Shattered sex life
Living with fistula for years, and hence continuous leaking of urine and symptoms associated with it, obviously affected women's sex life. Only in rare cases could a woman with fistula continue having sex with her partner. Sexual abstinence was common and was experienced as a major loss:
"...since I got this problem, we have not slept together up to now... and this is the most painful thing" (Jane, 25 year old, lived with fistula for one year).
The pain of being seen as unclean and sexually undesirable was a shared experience:
"...a lot of urine is coming out and my husband will not agree to have sex with me because it is dirty" (Cathy, 35 year old, lived with fistula for 2 years).
The husbands presented the problem more as one of lack of sexual interest on the part of their wives:
"...they (wives) don't like sex because a woman with fistula lives with wounds, therefore she will be in pain most of the time and she will not enjoy it" (Husband, FGD- Mpwapwa).
However, they also reported lack of desire to have sex with their wives:
"Firstly is the discomfort of leaking urine, the smell, and the soaked clothes which burns... yes...burns her genitalia, resulting in her developing wounds. ...again, as a man, trying to have sex with her; on the first day I did not feel well, it was distasteful and unpleasant all the way through" (Husband, FGD-Mpwapwa).
Some women reported that their husbands sometimes had sex with them out of pity:
"....perhaps twice in a month or at times once per week...when he looks at you, he feels sorry, but you never know now whether he has affairs" (Woman, FGD-CCBRT).
Some husbands were worried about their wives becoming pregnant again and therefore decided to abstain totally:
"...if we had sex could not she become pregnant again? For this reason I have never attempted, we are just living until today (laughs) I live with her nicely, she cooks, we eat" (Husband, FGD- Mpwapwa).
Many of the women who still did not have any children wanted to have sex in order to get pregnant:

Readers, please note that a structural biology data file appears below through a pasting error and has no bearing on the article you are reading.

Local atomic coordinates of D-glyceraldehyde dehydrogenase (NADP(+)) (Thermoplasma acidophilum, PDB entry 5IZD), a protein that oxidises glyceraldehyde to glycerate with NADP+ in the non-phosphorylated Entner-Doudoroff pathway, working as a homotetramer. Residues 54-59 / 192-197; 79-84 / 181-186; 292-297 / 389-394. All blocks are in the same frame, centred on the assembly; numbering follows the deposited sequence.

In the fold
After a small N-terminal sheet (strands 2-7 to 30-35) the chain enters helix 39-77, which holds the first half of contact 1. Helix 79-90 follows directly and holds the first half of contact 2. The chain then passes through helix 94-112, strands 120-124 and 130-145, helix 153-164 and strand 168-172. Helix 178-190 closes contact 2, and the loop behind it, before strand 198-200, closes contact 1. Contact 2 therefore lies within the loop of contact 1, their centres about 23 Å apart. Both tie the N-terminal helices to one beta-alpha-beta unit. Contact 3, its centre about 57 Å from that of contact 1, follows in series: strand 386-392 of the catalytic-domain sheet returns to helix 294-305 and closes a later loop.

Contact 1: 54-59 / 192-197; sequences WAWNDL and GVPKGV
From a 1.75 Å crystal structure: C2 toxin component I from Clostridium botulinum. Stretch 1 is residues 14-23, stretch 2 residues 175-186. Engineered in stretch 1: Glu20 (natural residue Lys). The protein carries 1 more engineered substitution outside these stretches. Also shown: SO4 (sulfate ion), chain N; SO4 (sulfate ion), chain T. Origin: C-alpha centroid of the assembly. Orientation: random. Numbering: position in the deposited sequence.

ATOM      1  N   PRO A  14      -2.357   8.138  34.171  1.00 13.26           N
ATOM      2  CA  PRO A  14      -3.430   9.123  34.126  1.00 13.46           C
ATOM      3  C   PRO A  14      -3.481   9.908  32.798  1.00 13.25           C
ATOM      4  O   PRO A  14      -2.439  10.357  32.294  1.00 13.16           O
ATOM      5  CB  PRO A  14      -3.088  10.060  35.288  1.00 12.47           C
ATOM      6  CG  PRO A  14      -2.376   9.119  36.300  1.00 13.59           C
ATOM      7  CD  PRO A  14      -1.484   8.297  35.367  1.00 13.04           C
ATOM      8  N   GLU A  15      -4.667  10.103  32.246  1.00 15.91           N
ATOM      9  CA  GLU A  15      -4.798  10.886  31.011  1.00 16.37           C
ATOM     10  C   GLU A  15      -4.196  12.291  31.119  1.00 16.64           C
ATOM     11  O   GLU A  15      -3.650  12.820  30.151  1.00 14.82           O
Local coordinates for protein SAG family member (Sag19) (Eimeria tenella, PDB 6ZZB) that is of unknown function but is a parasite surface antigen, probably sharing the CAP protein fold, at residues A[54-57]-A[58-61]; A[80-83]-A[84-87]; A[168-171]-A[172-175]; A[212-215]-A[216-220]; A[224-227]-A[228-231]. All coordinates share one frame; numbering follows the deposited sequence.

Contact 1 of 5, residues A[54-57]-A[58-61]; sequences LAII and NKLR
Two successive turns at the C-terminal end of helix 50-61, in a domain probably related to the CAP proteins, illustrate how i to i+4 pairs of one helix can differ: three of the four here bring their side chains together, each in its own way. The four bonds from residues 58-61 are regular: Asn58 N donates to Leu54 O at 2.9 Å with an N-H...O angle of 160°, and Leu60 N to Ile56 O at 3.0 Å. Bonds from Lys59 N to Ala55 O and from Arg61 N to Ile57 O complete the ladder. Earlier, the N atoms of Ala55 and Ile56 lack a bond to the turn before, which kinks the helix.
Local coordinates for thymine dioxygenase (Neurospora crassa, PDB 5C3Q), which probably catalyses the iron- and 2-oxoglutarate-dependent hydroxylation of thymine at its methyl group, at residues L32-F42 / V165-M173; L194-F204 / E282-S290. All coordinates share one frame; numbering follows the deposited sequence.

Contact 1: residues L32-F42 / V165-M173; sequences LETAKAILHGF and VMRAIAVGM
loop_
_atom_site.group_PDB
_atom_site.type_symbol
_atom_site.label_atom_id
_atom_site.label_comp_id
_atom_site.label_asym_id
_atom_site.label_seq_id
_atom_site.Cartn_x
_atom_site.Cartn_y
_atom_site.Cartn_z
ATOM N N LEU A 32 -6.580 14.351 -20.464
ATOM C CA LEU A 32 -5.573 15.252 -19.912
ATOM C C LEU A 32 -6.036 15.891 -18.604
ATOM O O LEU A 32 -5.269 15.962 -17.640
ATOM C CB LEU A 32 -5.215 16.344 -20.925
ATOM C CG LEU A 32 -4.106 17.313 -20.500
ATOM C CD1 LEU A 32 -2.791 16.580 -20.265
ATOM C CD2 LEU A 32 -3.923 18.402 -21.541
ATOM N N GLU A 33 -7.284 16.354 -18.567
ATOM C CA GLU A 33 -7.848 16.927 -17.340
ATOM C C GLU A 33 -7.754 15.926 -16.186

"...I feel bad. I stopped having sex a long time ago. Perhaps if I was sexually active I could have had another child, now that I don't do it, how can I get a baby?" (Lisa, 43 year old, lived with fistula for 20 years).
Women who already had children had different concerns:
"I am exhausted and tired of washing clothes. If you sleep with your husband, the following morning you have to wash your clothes and those of your husband, and you will cause people to start running away from your husband because of the smell of urine" (Cathy, 35 year old, lived with fistula for 2 years).
Husbands' experience of living in the same room with a woman with an untreated fistula was very unpleasant and trying, and as a result, many could not cope with the situation:
"...frankly for those of us who have lived with those women (quiet moment), it is very tough. You cannot sleep until morning; you will be forced to wake up at night to change beddings" (Husband, FGD- Mpwapwa).
Inability to attend to daily commitments
In addition to the leakage and the pain and discomforts of the wounds, women tended to experience general body weakness, which reduced their capacity to carry out their day-to-day responsibilities. Because of this experience, some women did not have the courage to go back to their homes after they got the fistula:
"...I could not return to my husband because I am unable to carry out my daily duties. I have just been staying at my mother's house. ...I have not been able to work, so if I went to live with my husband that could have caused problems I would not have been able to wash his clothes nor mine. Until now, I only clean my toilet rags. My sister's daughter washes my clothes.
Misunderstandings could have arisen, that is why I did not return" (Asha, 28 year old, lived with fistula for 2 months).
Many women spoke of their inability to carry out domestic chores or earn a living through farming, business, or employment. Some women were not allowed to cook for the family as they were judged as dirty or unclean:
"...I am not cooking, yes, because when I cook, others, including my husband do not eat. They see it as dirt. ... if I prepared food, he (husband) would not eat, thereafter he started to cook food himself" (Lisa, 43 year old, lived with fistula for 20 years).
However, it was clear from the discussion with the husbands that a woman with this problem, in special circumstances, could be allowed by their husbands to cook, particularly if they have children:
"...because of her condition, she cannot farm, but she can cook, and since she has children she has to cook" (Husband, FGD- Mpwapwa).
Consequently, because she could not farm, the work force of the household was reduced:
"...we used to farm together, but now I have to do it alone. She cannot stand for a long time and there must be water around so that she can clean and wash her clothes" (Husband, FGD- Mpwapwa).
The loss of ability to work was seen as a great obstacle to progress:
"...Before, I was able to earn a living on my own. I was working in other people's houses as a maid. For now I cannot work for anybody because I am afraid of staying in peoples houses...I am just afraid... I am afraid of soaking other people's beds" (Miriam, 28 year old, lived with fistula for 10 years).
The feeling of being dirty due to leaking urine and the smell contributed to the women's failure to continue working:
"... I had a petty business stall. I was selling doughnuts, but now I cannot live that kind of life...I cannot sit for long...again, if you prepare doughnuts while you are leaking urine who will buy and eat them?" (Gloria, 32 year old, lived with fistula for 19 years).